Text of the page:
A spreadspectrum signal receiving apparatus in which a correlation operation is performed for obtaining a correlation between a baseband component of a received spreadspectrum signal and a spread code, so as to demodulate the received signal, said apparatus comprising:spreadcode generation means (44) for generating spread codes;delay means (225B) for delaying the spread codes generated by said spreadcode generation means and outputting the delayed spreadcodes;first correlationoperation means (41) for performing a correlation operation between said spread codes and said baseband component;second correlationoperation means (41) for performing a correlation operation between said delayed spreadcodes and said baseband component;squaresum calculation means (45) for calculating respective correlation powers from correlationoperation results of said first and second correlationoperation means;averaging means (207) for obtaining average correlation power by respectively averaging said respective correlation powers;highaccuracytiming acquiring means (207) for estimating average correlation power at the midpoint of timings which correspond to said respectively obtained average correlation power, from said respectively obtained average correlation power; anda controller (226) for performing a synchronizationacquisition detection by comparing output of said highaccuracytiming acquiring means and a predetermined threshold level.
 A spreadspectrum signal receiving apparatus in which a correlation operation is performed for obtaining a correlation between a baseband component of a received spreadspectrum signal and a spread code, so as to demodulate the received signal, said apparatus comprising:serial/parallel conversion means (230A/B) for converting said baseband component, which has been input at a rate twice as high as a chip rate, into first and second parallel output signals having the same rate as the chip rate;a first matched filter (231A/B) for inputting the first output signal of said serial/parallel conversion means and outputting at said chip rate a correlation value between said baseband component and the first output signal;a second matched filter (231C/D) for inputting the second output signal of said serial/parallel conversion means and outputting at said chip rate a correlation value between said baseband component and the second output signal;squaresum calculation means (50, 51) for calculating first and second correlation powers from correlation values of said first and second matched filters, respectively;averaging means (52) for respectively averaging said first and second correlation powers and outputting first and second averaged correlation powers;continuous highaccuracy acquiring means (232) for estimating average correlation power at the midpoint of timings which correspond to said first and second averaged correlation powers and timesequentially outputting the estimated average correlation power; andreceptionpath detection means (269, 270) for detecting the timing of a received signal by observing an output level of said continuous highaccuracy acquiring means and performing synchronization acquisition.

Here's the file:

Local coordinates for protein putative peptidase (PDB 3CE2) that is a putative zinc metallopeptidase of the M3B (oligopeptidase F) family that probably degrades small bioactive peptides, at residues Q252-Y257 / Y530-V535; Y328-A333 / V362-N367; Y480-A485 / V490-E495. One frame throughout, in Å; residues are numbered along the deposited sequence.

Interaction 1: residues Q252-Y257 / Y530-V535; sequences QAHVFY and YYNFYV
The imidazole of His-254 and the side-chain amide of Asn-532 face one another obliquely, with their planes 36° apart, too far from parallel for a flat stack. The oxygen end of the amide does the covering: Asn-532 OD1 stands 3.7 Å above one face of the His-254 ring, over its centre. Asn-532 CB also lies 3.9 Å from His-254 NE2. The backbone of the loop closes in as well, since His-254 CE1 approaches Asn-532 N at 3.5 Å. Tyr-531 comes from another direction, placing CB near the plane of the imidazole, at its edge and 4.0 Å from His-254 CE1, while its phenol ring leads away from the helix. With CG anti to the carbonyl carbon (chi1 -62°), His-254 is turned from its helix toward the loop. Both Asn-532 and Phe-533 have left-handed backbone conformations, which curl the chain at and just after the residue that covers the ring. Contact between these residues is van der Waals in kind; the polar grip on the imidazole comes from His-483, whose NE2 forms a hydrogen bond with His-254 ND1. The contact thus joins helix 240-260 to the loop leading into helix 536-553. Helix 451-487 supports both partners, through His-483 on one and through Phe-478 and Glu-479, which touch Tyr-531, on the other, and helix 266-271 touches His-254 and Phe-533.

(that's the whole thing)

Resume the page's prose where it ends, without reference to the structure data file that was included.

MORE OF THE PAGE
A spreadspectrum signal receiving apparatus in which a correlation operation is performed for obtaining a correlation between a baseband component of a received spreadspectrum signal and a spread code, so as to demodulate the received signal, said apparatus comprising:spreadcode generation means (238) for generating spread codes;delay means (239A, 239B, 239C, 239D) for delaying the spread codes in plural stages;a plurality of correlation operation means (237A, 237B, 237C, 237D) for performing a correlation operation on said baseband component, said generated spread codes and said spread codes delayed in plural stages;a plurality of squaresum calculation means (240A, 240B, 240C, 240D) for calculating respective correlation powers from correlationoperation results of said correlation operation means;a plurality of averaging means (241A, 241B, 241C, 241D) for obtaining average correlation power by respectively averaging said calculated respective correlation powers;timing adjustment means (207A) for adjusting timings for obtaining said plurality of average correlation powers;first highaccuracytiming acquiring means (259B) for estimating average correlation power at the midpoint of timings which correspond to said average correlation power;timing control means (243) for performing a timing control based on said estimated average correlation power, by using said plurality of average correlation power whose timings have been adjusted;clock control means (245) for controlling a spreadcode clock in accordance with a control result of said timing control means; andsecond highaccuracytuning acquiring means (259A) for selectively outputting the maximum correlation operation result from among a plurality of correlation operation results and estimated correlationoperation values at the midpoint timing, said values having been estimated from said operation results, in accordance with the control result of said timing control means.
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Also Published As
Publication number  Publication date 

CN1104116C (en)  20030326 
KR19980086988A (en)  19981205 
CN1205585A (en)  19990120 
JPH1141141A (en)  19990212 
US6154487A (en)  20001128 
CA2237469A1 (en)  19981121 
EP0880238A3 (en)  20021023